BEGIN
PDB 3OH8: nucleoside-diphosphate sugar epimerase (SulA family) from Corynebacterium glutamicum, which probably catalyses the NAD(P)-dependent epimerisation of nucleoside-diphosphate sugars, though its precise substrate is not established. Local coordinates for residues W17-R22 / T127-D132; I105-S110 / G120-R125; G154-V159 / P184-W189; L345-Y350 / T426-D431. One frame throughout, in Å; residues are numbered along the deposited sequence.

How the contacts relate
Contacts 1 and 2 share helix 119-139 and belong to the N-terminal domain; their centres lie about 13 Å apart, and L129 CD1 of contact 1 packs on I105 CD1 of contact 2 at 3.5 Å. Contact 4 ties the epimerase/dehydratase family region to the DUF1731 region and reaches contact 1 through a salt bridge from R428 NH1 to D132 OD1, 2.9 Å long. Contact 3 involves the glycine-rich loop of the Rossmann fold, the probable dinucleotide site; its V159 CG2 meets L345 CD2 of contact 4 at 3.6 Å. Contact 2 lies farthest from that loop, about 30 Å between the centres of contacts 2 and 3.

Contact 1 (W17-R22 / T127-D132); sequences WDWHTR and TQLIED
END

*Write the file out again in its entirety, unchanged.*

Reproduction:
PDB 3OH8: nucleoside-diphosphate sugar epimerase (SulA family) from Corynebacterium glutamicum, which probably catalyses the NAD(P)-dependent epimerisation of nucleoside-diphosphate sugars, though its precise substrate is not established. Local coordinates for residues W17-R22 / T127-D132; I105-S110 / G120-R125; G154-V159 / P184-W189; L345-Y350 / T426-D431. One frame throughout, in Å; residues are numbered along the deposited sequence.

How the contacts relate
Contacts 1 and 2 share helix 119-139 and belong to the N-terminal domain; their centres lie about 13 Å apart, and L129 CD1 of contact 1 packs on I105 CD1 of contact 2 at 3.5 Å. Contact 4 ties the epimerase/dehydratase family region to the DUF1731 region and reaches contact 1 through a salt bridge from R428 NH1 to D132 OD1, 2.9 Å long. Contact 3 involves the glycine-rich loop of the Rossmann fold, the probable dinucleotide site; its V159 CG2 meets L345 CD2 of contact 4 at 3.6 Å. Contact 2 lies farthest from that loop, about 30 Å between the centres of contacts 2 and 3.

Contact 1 (W17-R22 / T127-D132); sequences WDWHTR and TQLIED